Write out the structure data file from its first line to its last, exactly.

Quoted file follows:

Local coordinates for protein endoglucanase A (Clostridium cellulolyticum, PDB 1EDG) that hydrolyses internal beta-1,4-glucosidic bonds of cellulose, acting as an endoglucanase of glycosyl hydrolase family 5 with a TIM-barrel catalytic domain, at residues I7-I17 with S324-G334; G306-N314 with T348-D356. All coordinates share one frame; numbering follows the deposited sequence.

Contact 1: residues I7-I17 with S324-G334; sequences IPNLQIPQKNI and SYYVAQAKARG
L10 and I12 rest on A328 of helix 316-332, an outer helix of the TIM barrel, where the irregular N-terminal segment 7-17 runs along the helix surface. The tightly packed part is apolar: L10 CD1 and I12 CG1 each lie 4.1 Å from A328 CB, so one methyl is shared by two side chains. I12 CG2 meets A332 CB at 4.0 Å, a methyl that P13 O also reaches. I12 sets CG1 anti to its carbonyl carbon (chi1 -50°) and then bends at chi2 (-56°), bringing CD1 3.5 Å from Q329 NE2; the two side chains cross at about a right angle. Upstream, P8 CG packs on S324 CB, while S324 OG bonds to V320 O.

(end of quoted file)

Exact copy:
Local coordinates for protein endoglucanase A (Clostridium cellulolyticum, PDB 1EDG) that hydrolyses internal beta-1,4-glucosidic bonds of cellulose, acting as an endoglucanase of glycosyl hydrolase family 5 with a TIM-barrel catalytic domain, at residues I7-I17 with S324-G334; G306-N314 with T348-D356. All coordinates share one frame; numbering follows the deposited sequence.

Contact 1: residues I7-I17 with S324-G334; sequences IPNLQIPQKNI and SYYVAQAKARG
L10 and I12 rest on A328 of helix 316-332, an outer helix of the TIM barrel, where the irregular N-terminal segment 7-17 runs along the helix surface. The tightly packed part is apolar: L10 CD1 and I12 CG1 each lie 4.1 Å from A328 CB, so one methyl is shared by two side chains. I12 CG2 meets A332 CB at 4.0 Å, a methyl that P13 O also reaches. I12 sets CG1 anti to its carbonyl carbon (chi1 -50°) and then bends at chi2 (-56°), bringing CD1 3.5 Å from Q329 NE2; the two side chains cross at about a right angle. Upstream, P8 CG packs on S324 CB, while S324 OG bonds to V320 O.